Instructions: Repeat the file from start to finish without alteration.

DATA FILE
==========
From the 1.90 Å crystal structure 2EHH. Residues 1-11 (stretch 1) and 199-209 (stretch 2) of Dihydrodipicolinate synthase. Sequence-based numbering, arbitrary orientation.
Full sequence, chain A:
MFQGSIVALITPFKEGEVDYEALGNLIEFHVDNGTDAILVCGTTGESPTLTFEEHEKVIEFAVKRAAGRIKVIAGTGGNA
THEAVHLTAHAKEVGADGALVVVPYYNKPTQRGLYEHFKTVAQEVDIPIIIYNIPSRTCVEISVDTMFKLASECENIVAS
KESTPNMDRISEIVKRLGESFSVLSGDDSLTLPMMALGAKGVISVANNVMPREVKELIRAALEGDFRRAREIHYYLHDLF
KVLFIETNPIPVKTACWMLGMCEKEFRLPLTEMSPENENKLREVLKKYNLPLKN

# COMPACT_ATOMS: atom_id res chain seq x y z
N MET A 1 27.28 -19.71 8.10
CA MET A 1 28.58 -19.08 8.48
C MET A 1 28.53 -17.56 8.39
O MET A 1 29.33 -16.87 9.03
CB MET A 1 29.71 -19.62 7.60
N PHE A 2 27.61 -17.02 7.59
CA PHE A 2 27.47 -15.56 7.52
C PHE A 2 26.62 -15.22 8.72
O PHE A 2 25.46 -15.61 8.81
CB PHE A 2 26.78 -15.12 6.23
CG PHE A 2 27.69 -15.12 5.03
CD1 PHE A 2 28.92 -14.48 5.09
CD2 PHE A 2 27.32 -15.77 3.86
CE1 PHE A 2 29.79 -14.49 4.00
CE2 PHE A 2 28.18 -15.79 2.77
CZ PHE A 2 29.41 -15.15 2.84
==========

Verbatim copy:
From the 1.90 Å crystal structure 2EHH. Residues 1-11 (stretch 1) and 199-209 (stretch 2) of Dihydrodipicolinate synthase. Sequence-based numbering, arbitrary orientation.
Full sequence, chain A:
MFQGSIVALITPFKEGEVDYEALGNLIEFHVDNGTDAILVCGTTGESPTLTFEEHEKVIEFAVKRAAGRIKVIAGTGGNA
THEAVHLTAHAKEVGADGALVVVPYYNKPTQRGLYEHFKTVAQEVDIPIIIYNIPSRTCVEISVDTMFKLASECENIVAS
KESTPNMDRISEIVKRLGESFSVLSGDDSLTLPMMALGAKGVISVANNVMPREVKELIRAALEGDFRRAREIHYYLHDLF
KVLFIETNPIPVKTACWMLGMCEKEFRLPLTEMSPENENKLREVLKKYNLPLKN

# COMPACT_ATOMS: atom_id res chain seq x y z
N MET A 1 27.28 -19.71 8.10
CA MET A 1 28.58 -19.08 8.48
C MET A 1 28.53 -17.56 8.39
O MET A 1 29.33 -16.87 9.03
CB MET A 1 29.71 -19.62 7.60
N PHE A 2 27.61 -17.02 7.59
CA PHE A 2 27.47 -15.56 7.52
C PHE A 2 26.62 -15.22 8.72
O PHE A 2 25.46 -15.61 8.81
CB PHE A 2 26.78 -15.12 6.23
CG PHE A 2 27.69 -15.12 5.03
CD1 PHE A 2 28.92 -14.48 5.09
CD2 PHE A 2 27.32 -15.77 3.86
CE1 PHE A 2 29.79 -14.49 4.00
CE2 PHE A 2 28.18 -15.79 2.77
CZ PHE A 2 29.41 -15.15 2.84